Georgia State Respiratory Therapists Battle COVID-19
Meghan Jenei (M.S. ’19) begins her day collecting the supplies she needs for her shift at an Atlanta hospital — gloves, mask, face shield. Only then does she meet with the health professional she is relieving. Jenei, a master’s degree graduate of the Byrdine F. Lewis College of Nursing and Health Professions, is a respiratory therapist (RT), part of a healthcare specialty frequently unrecognized — until COVID-19 arrived.
The novel coronavirus COVID-19, also known as SARS-CoV2, is primarily a respiratory disease, so RTs are vital in the care of hospitalized patients, especially the most critically ill. Extremely ill COVID-19 patients who have trouble breathing must be intubated, placing a breathing tube into the airway and connecting it to a mechanical ventilator.
“Respiratory therapists are the most knowledgeable and skilled health care provider in the management of a mechanical ventilator and overall lung function, more so than any other healthcare practitioner, even a physician,” said Dr. Doug Gardenhire, department chair of Georgia State’s RT degree programs. “RTs focus solely on the lungs and heart, while the doctor must be concerned with the patient’s overall care. RTs understand the entire mechanical ventilator and the lung physiology needed to care for critically ill patients.”
Yet, the public may not be familiar with RTs as a specialty healthcare provider.
“I am commonly misidentified as a nurse or doctor,” said Tamethia Perkins (B.A. ’14), respiratory therapy alumna and graduate respiratory therapy teaching assistant. “We are the managers and the experts of the airway. And while many health care professionals assume a certain level of risk just by walking into our work facilities each day, the RT is now exposed to an even higher, potentially deadly risk.”
In the fight against COVID-19, the RT Department is doing more than educating practitioners. With classes moved to distance learning for the rest of the semester, the department offered its equipment and supplies to area hospitals because the inventory of ventilators and protective equipment such as gloves and masks remains low. Other academic programs in the Lewis College made their supplies available as well. Under a quickly assembled agreement, the RT Department prepared its ventilators to be borrowed by the Georgia Emergency Management Agency and may be used anywhere in the state.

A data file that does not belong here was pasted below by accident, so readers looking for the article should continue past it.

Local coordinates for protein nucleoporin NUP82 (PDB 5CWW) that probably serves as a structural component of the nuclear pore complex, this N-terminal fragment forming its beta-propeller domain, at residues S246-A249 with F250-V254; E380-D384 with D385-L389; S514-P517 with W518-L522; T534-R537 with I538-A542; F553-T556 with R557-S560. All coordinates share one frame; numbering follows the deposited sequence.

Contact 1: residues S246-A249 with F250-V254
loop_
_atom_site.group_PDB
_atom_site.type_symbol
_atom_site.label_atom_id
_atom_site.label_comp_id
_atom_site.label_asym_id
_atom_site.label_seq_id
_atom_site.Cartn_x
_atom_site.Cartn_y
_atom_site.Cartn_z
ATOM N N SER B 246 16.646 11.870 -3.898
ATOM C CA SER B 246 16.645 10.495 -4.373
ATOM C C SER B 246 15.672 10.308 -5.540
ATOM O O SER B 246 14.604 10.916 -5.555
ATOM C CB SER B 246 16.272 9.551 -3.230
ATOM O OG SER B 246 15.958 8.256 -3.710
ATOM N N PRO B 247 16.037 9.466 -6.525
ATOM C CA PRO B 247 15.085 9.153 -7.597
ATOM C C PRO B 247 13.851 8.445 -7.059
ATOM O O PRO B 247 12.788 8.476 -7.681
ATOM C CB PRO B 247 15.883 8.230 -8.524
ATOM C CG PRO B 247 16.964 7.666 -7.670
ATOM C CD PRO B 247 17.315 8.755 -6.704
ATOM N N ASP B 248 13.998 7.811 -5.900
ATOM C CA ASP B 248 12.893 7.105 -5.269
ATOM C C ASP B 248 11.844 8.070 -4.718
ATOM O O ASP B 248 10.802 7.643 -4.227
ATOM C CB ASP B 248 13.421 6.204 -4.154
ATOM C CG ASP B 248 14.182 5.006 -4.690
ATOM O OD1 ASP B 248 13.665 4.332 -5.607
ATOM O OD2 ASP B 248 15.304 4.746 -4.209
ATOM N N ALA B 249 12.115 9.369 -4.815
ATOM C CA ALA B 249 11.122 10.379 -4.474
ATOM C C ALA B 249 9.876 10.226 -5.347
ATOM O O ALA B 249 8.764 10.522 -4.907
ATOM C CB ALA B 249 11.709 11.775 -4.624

There are about 150,000 registered respiratory therapists nationwide. According to the U.S. Bureau of Labor Statistics, 21 percent more are needed to care for patients as the population ages. This need doesn’t account for those needed now to battle COVID-19. While the shortage of equipment, such as ventilators, could be addressed by accelerated manufacturing, it takes additional faculty and clinical sites to educate a larger number of RTs.
Georgia State’s graduating RTs are ready to be part of the health care crisis team. New graduates will hold temporary licenses upon graduation, and most have received multiple job offers.
“Georgia State graduates more RTs than any other program in the state, by far,” said Gardenhire.
Over the next two years, Georgia State will graduate 87 new RTs and produce 58 master’s prepared advanced practice RTs. More than 1,415 RT alumni have graduated from Georgia State’s program since it started 50 years ago.
Georgia State’s reputation in RT goes well beyond Georgia. The RT program is one of the largest nationally and one of only a handful offering an entry master’s degree program, which puts more highly educated RTs into the field. In 2019, the department received the American Association for Respiratory Care Apex Recognition Award, one of only three higher education institutions to receive the award.
“The faculty and staff of the Georgia State program have many years of firsthand experience in the field,” Perkins said. “Not only did they share their knowledge [with students], I felt their passion guiding me as I aspired to become an RT.”
The department’s reputation is growing internationally. It has exchanged students with universities in Taiwan and India and has long been the first choice for Saudi Arabian RTs. Last December, the unit hosted faculty and leadership from Hangzhou Medical College in China. RT faculty plan to go to Hangzhou to train respiratory therapists and make plans for accepting Hangzhou students into the Georgia State program. Given the COVID-19 pandemic, the timing for collaboration is ideal.
Angela Arnold Go
Director of Communications
Byrdine F. Lewis College of Nursing and Health Professions